Of the Liturgical pieces, used in our Western Churches, in honor of St. Barbara, we will content ourselves with the following beautiful Antiphon, composed in the days of chivalry.


O immeasurable mercy of divine goodness, which did enlighten Barbara with the brightness of the true light, making her worthy, by her contempt for what was dazzling in earthly grandeur, to be admitted to a union with God! As the lily among thorns, as light in darkness, so shone Barbara. Alleluia.

The Greek Church is profuse in its praises of St. Barbara. We will take from the Menĉa a few out of the many Strophes which are snug in honor of the holy Martyr.

Hymn of the Greek Church

When welcome death came before thee, O venerable Martyr Barbara! joyously and nimbly didst thou run thy course, and being immolated by the wicked hands of an impious parent, thou wast offered a victim to God. Now, therefore, art thou in the choir of the truly wise Virgins, and contemplatest the beauty of thy Spouse.

This lamb of Thine, O Jesus, cries to Thee with a loud voice: Thee, O my Spouse, do I desire, Thee do I seek by my combat; I am immolated and buried in Thy baptism; I suffer for Thee, that I may reign with Thee; I die for Thee, that I may live in Thee; receive me, therefore, as an unreserved sacrifice lovingly sacrificed to Thee. Save our souls, O merciful Jesus, by her prayers.

Glorious Barbara! most sacred rose grown out of a thorny stem, sweetly perfuming the Church, and ruddy by the blood of thy battle! we this day most fervently proclaim thee blessed.

Neither the sweetness of luxury, nor the flower of beauty, nor riches, nor the pleasures of youth, could rob thee of thy energy, O glorious Barbara, most fair Virgin, espoused to Christ.

All stood in amazement at witnessing thy combat; for thou didst endure the tortures, and chains, and cruelties, of thy persecutors, O Barbara, of wide-world fame! Therefore, did God give thee the crown thou didst covet; thou didst run thy course with courage, and He healed thee.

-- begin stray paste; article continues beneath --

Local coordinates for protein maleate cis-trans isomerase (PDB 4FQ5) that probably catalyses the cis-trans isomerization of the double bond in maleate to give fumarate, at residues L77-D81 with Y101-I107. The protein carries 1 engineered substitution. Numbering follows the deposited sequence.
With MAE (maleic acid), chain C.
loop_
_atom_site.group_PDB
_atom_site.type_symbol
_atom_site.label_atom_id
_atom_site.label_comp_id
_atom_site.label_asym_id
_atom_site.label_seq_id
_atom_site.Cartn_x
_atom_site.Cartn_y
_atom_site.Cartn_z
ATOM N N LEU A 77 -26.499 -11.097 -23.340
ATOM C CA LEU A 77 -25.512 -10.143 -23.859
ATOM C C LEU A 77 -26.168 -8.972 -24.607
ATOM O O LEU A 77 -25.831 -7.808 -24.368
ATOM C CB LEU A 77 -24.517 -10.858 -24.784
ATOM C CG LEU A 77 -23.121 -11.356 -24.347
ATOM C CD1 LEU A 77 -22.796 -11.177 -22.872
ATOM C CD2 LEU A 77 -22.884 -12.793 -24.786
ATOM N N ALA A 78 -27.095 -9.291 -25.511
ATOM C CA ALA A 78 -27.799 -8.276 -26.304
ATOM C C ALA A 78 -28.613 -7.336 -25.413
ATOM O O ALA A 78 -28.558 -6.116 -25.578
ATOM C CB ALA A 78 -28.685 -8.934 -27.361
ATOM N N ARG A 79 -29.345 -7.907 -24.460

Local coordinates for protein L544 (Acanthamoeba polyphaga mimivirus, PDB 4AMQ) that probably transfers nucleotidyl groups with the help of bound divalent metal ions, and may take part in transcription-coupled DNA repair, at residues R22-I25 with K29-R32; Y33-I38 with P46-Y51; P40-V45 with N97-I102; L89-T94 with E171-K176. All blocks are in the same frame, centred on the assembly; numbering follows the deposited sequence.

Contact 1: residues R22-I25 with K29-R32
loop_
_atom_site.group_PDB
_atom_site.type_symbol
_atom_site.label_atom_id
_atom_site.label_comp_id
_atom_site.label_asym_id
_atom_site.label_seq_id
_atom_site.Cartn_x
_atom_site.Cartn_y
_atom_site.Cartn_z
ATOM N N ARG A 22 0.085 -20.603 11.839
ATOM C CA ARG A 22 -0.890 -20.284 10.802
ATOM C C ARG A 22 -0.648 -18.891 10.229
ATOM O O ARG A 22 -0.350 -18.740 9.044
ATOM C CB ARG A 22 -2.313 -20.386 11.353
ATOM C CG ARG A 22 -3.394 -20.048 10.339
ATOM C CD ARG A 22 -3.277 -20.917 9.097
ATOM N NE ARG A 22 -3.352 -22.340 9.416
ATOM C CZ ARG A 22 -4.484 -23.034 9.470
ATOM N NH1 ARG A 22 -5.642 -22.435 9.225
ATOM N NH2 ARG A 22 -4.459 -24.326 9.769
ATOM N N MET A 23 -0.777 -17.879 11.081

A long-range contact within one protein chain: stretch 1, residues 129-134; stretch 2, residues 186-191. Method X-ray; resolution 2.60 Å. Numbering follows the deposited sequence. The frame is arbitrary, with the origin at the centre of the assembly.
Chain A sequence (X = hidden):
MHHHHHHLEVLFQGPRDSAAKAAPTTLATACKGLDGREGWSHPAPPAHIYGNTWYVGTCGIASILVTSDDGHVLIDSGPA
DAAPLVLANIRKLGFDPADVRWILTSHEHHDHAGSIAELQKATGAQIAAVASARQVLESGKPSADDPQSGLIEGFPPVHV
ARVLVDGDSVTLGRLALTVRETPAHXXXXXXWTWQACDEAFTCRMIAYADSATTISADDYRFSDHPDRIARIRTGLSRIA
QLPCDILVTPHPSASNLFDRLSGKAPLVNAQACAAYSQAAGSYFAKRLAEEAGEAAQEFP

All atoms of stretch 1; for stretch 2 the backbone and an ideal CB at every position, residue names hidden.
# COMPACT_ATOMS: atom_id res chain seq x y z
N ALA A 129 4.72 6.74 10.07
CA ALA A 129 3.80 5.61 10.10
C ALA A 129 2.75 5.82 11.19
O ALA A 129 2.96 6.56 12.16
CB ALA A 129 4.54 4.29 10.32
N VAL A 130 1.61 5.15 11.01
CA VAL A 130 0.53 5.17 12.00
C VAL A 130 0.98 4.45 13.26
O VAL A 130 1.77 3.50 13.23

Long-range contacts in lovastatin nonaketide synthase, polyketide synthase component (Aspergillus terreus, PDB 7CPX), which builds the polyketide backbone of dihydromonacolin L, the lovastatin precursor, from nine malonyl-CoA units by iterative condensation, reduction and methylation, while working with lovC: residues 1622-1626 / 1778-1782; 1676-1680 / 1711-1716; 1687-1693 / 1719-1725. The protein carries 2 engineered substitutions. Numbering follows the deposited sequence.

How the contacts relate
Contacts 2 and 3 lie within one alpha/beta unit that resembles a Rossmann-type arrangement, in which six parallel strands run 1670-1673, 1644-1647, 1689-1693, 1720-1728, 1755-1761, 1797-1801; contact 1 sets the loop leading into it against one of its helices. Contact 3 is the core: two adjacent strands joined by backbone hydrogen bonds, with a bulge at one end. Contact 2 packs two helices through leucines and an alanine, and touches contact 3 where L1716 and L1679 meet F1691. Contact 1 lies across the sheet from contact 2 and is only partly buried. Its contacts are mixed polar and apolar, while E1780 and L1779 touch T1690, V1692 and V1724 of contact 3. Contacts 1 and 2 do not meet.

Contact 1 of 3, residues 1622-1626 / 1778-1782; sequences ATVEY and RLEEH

Full of love for Jesus thy Spouse, thy bright lamp was well trimmed, and thy virtues shed forth their splendor, O Virgin, worthy of praise! Therefore didst thou enter in with Christ to the marriage-feast, and He wreathed thee with the crown of thy combat. We celebrate thy memory, O Barbara! Deliver us from danger.

By those three apertures, which thou wouldst have to thy bath, thou didst symbolize, O Barbara, the mystery of Baptism, which, by the light of the Trinity, imparts to our souls a cleansing that illuminates.

Fleeing the terrible violence of her father, a rock immediately opened a reception of safety to Barbara, as happened heretofore to the illustrious Promartyr of her sex, Thecla, for whom Christ worked a like miracle.

O Martyr Barbara! thou was sacrificed with a sword, by thy father, like in this to Abraham; but his devotedness was to the devil.

Jesus appeared to thee, O Barbara, in thy prison: He was surrounded by light inaccessible, but He came to animate thy confidence, heal thy wounds and make thee glad: this gave wings to thy love of thy Lord.

When for Christ’s sake thou wast stripped of thy garments, O venerable Barbara! a bright Angel clothed thee, as a bride, with a splendid robe, which covered thy wounds; for thou hast put on the stole which gives creatures a divine transformation.

Thy prophecy, O Christ, has been evidently fulfilled: for the father delivers his daughter up to death, may himself becomes her murderer; but this cruel parent of thy Martyr is, in a wonderful manner, consumed by fire from heaven.

Thou, most honored Virgin, having entered the path of combatants, didst resist thy father’s demands, and, as a wise virgin bearing her lamp, thou didst go into the mansions of thy Lord: He gave thee, O generous Martyr, the power to drive away pestilence; pray to God for us who hymn thy praises, and deliver us from our spiritual diseases.